First annual Virginia work comp medical fee schedule symposium announced

The Virginia Workers’ Compensation Commission (WCC) will be hosting its first annual Medical Fee Schedule (MFS) Symposium on October 18, 2023, at the Greater Richmond Convention Center in conjunction with the WCC’s annual Educational Conference & Exhibition. This event features a wide range of topics and speakers representing various workers’ compensation stakeholder knowledge and experiences. All who use the MFS and the current rules, procedures, policies, and forms can benefit from this opportunity to engage with system participants.

Michigan universal health care legislation introduced

Recently introduced Michigan House Bill 4893 is among several attempts in recent years to implement universal and/or single-payer health care within a state. HB 4893, titled the “MIcare Act", seeks to establish a “universal and unified” health care system in the state and create a “MIcare Board” tasked with several responsibilities. One of those responsibilities would be to study the feasibility of replacing the state’s current workers’ compensation and auto no-fault health care coverage with MIcare coverage. The board would be required to report to certain legislative committees on the differences in covered benefits, projected costs, projected reductions in workers’ comp and auto insurance premiums, current assets available under those systems, and proposed additional revenue sources.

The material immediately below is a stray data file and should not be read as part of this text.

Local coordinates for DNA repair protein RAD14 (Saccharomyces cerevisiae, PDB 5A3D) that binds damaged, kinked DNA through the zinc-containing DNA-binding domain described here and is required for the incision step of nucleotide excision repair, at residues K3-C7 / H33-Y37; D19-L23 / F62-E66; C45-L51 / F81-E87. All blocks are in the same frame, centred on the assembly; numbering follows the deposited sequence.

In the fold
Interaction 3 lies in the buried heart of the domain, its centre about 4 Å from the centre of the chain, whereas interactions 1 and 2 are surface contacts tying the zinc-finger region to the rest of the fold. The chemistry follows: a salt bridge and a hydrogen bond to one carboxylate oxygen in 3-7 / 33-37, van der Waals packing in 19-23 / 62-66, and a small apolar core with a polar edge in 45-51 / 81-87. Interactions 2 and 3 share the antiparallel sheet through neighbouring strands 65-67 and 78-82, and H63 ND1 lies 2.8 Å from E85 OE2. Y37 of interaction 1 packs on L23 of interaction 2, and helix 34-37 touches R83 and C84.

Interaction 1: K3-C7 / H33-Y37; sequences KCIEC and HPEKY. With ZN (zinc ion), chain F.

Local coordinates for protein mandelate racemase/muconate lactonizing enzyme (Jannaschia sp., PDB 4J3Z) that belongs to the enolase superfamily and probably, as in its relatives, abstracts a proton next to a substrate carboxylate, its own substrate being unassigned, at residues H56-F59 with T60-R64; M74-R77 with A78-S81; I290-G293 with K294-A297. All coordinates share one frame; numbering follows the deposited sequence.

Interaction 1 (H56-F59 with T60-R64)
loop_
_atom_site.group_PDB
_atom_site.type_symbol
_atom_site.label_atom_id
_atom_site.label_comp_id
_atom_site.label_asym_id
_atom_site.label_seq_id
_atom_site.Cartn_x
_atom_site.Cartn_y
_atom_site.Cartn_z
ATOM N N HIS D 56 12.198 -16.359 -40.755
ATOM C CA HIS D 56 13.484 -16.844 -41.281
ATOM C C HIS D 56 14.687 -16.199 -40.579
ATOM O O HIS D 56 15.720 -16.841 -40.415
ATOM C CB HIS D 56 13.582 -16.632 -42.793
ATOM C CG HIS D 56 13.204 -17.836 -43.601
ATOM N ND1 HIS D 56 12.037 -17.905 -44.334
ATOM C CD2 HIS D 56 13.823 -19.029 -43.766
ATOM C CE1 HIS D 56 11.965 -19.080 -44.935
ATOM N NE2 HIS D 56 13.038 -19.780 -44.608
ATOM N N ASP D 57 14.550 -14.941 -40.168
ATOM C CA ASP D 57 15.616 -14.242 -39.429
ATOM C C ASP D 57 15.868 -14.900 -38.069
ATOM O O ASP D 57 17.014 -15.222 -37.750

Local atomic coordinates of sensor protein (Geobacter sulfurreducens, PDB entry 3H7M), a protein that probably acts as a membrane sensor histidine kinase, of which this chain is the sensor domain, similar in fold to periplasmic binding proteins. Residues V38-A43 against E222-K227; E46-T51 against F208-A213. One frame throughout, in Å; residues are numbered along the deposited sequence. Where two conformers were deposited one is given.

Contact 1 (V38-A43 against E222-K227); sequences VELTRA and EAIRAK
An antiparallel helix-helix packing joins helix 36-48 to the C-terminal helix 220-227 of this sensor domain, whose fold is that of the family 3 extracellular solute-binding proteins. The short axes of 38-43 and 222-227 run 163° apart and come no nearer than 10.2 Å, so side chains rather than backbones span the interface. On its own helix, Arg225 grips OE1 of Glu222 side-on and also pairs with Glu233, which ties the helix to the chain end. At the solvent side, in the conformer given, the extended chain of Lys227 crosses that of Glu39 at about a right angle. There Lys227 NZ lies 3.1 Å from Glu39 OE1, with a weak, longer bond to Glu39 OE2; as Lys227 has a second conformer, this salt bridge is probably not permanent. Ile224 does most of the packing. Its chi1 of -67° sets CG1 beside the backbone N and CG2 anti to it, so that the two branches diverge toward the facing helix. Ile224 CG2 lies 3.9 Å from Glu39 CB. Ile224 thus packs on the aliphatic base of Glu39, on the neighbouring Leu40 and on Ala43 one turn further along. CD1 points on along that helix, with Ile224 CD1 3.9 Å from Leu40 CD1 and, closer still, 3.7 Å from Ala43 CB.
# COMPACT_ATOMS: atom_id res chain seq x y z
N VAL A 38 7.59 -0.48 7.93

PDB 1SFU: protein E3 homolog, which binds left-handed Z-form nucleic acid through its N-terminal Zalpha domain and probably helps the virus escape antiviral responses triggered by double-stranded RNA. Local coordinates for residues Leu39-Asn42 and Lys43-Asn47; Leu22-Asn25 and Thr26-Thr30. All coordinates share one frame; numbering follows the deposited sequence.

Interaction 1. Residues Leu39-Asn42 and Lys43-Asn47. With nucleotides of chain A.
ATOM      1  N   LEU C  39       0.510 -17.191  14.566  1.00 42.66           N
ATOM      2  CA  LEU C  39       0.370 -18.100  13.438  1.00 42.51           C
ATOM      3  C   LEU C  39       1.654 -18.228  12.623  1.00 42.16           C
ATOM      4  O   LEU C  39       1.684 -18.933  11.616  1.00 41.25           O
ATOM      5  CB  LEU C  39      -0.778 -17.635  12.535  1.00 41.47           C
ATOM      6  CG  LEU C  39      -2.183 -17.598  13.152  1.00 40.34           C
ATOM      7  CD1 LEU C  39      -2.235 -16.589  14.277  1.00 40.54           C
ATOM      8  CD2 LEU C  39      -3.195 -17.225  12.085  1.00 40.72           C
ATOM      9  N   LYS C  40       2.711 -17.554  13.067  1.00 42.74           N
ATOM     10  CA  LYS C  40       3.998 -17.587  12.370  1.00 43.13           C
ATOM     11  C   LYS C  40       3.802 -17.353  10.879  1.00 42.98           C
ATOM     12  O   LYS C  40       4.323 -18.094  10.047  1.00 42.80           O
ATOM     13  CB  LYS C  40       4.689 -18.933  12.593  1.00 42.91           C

HB 4893 was introduced on July 18, 2023 and referred to the House Committee on Insurance and Financial Services. Michigan’s legislative session is projected to run until the end of this year.

Washington updates IME telemedicine rules

The Washington Department of Labor & Industries (L&I) recently updated its rules to address how to accommodate an injured worker who requires an in-person independent medical exam (IME) but cannot access a provider in a reasonably convenient location and to reach a mutual understanding of when telemedicine may be appropriate for an IME. This update aligns with changes to the 2020 Senate Bill 6440 which states that an IME “must be at a place reasonably convenient to the injured worker, or alternatively utilize telemedicine if the department determines telemedicine is appropriate for the examination.”

Once the new rules take effect on September 1, 2023, they will promote consistency when L&I or a self-insured employer schedules an in-person or telemedicine IME. Full text of the adopted rules can be found online here.

Policy Matters